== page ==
Monday, February 15, 2010

Barley- and mint-stuffed grape leaves

Happy Valentine's Day, Chinese Lunar New Year, or whatever you're celebrating. I'm single and not Chinese, so I'm celebrating our local Alberta holiday, intriguingly called "Family Day." I spent it with my little family, Cheeta and Isabeau, very happily, since it was a surprising, unseasonably warm day in which, though there are still two feet of snow on the ground, I was able to sit (dressed in black to attract heat) in my special protected sunny spot on the patio, absorbing the February rays, while Cheeta and Isabeau frolicked about in the way that elderly cats do, sitting on my lap and/or blinking irritably at the bright sunlight and/or lapping up melted snow from the arms of the other lawn chair.

So I was doing that, and finishing up some good books, and listening to some great lectures from iTunes U and in the intervals putting together this lovely meal and altogether having an excellent time. I ate early because I couldn't wait, and man, was this meal fantastic. Most of it was quite simple, but the least simple part was this recipe, somewhat simplified from here. Usually recipes from this site are gathered up from the newsgroup and often not given their proper accreditation, so if you know the source, please comment and I'll add it in:

Barley- and mint-stuffed grape leaves

24 grape leaves, thoroughly rinsed in warm water
2 1/2 cups cooked barley (about 2/3 cup raw)
1/3 cup very finely chopped onion
2 cloves garlic, minced
3 tablespoons chopped fresh mint, dill, or oregano
2 tablespoons lemon juice (or to taste)
2 teaspoon extra virgin olive oil
2 tablespoons lightly toasted pine nuts or walnuts (optional)
Salt and freshly ground black pepper
Approximately 1 1/2 cups vegetable stock

Combine the barley, onion, garlic, mint, lemon juice, olive oil and pine nuts or walnuts (if using), salt, and pepper in a mixing bowl and mix well. Correct the seasoning, adding salt or lemon juice to taste: the mixture should be highly seasoned.

Rinse the grape leaves several times in warm water. You can leave them soaking in warm water, picking them out one by one as needed, while you fill and roll them.

Lay a grape leaf on your work surface, stem end toward you. Place a heaping tablespoon of filling in a row along the bottom third of the leaf. Roll up the leaf to form a tight cylinder, folding in the side flaps halfway up. Assemble the remaining grape leaves the same way. The grape leaves can be assembled several hours ahead and stored, covered, in the refrigerator. Here some of them are, assembled:
Place the stuffed grape leaves in a nonreactive baking dish with 1/2 inch vegetable stock. Cover the pan with foil. Bake the grape leaves for 30-40 minutes, or until tender. Drain off any extra cooking liquid before serving. This dish is great hot, warm, or cold, with lemon-garlic dressing (below).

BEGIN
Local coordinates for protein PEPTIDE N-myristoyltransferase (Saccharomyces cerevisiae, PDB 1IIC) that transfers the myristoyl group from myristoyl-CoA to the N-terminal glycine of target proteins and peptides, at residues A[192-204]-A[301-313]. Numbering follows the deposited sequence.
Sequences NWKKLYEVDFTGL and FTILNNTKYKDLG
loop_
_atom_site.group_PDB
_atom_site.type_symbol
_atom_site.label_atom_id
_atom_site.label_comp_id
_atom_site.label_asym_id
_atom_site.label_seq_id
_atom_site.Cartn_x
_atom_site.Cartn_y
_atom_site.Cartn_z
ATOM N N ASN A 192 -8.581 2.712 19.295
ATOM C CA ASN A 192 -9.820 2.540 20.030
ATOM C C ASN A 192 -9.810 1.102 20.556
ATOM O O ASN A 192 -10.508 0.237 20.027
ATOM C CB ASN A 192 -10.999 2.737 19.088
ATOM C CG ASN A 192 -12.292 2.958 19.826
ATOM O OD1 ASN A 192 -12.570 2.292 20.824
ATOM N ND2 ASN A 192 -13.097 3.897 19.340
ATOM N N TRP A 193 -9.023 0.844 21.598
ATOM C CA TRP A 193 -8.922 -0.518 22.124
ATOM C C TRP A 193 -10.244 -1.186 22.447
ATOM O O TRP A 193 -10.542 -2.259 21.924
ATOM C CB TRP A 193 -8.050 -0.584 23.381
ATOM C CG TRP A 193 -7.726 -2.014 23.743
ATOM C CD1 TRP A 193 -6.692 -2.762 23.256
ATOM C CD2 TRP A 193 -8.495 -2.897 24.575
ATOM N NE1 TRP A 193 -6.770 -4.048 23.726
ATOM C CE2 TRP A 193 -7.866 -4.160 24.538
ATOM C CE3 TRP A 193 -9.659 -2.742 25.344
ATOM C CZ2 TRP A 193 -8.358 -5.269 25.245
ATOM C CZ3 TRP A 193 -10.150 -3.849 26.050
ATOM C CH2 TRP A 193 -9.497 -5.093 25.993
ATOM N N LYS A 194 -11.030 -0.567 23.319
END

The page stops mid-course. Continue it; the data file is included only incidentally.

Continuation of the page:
I'm used to making stuffed grape leaves "the Greek way," which means instead of baking them in the oven with vegetable stock, you cook them in a dutch oven on the stove in a sauce that is like a vinaigrette composed mainly of olive oil and lemon juice. It was nice to try them this other way and discover that they are still delicious—the smell while they are baking will transport you straight to paradise—without ending up with a caramelized product that's so far beyond delicious because of its enormous fat content that you just can't stop inhaling them no matter how full you are until they are all gone and you are feeling rather sick but still ready for more if by chance you missed one or there's a leftover on somebody else's plate or something black burnt onto the bottom of the pot…well, enough of that. These are definitely good enough.

Lemon-garlic dressing
1/2 pound silken or soft tofu
3 tablespoon fresh lemon juice
2 to 3 teaspoon grated lemon zest
2/3 cups vegetable stock or water
2 to 4 cloves garlic
1/2 teaspoon freshly ground black pepper
1/2 teaspoon salt
2 tablespoon extra-virgin olive oil
1 tablespoon miso (optional)

Combine the tofu, lemon juice, zest, vegetable stock, garlic, pepper, salt, oil, and miso in a blender and puree until smooth. Thin the dressing to the desired consistency with additional stock or water, if needed. Correct the seasoning, adding lemon juice, garlic, or salt to taste. I also added some grated and squeezed cucumber to make a kind of tzatziki.

So this was served with some green beans boiled until just tender and then tossed with a mixture of Veganaise and pressed garlic; black beans cooked with onions, garlic, lemon juice and zest, red pepper flakes, cumin, and salt and pepper; and homemade pita. Oh, my. I still ate way too much. But it was so good.


  1. Sounds like a lovely way to spend your holiday. The food looks enticing...and those grape leaves look perfect. Yum...thanks for the recipes.

  2. Hello Zoa,

    Its my first visit to your bkog. I've come over via Rose's blog (above). I love the idea of barley in grape leaves.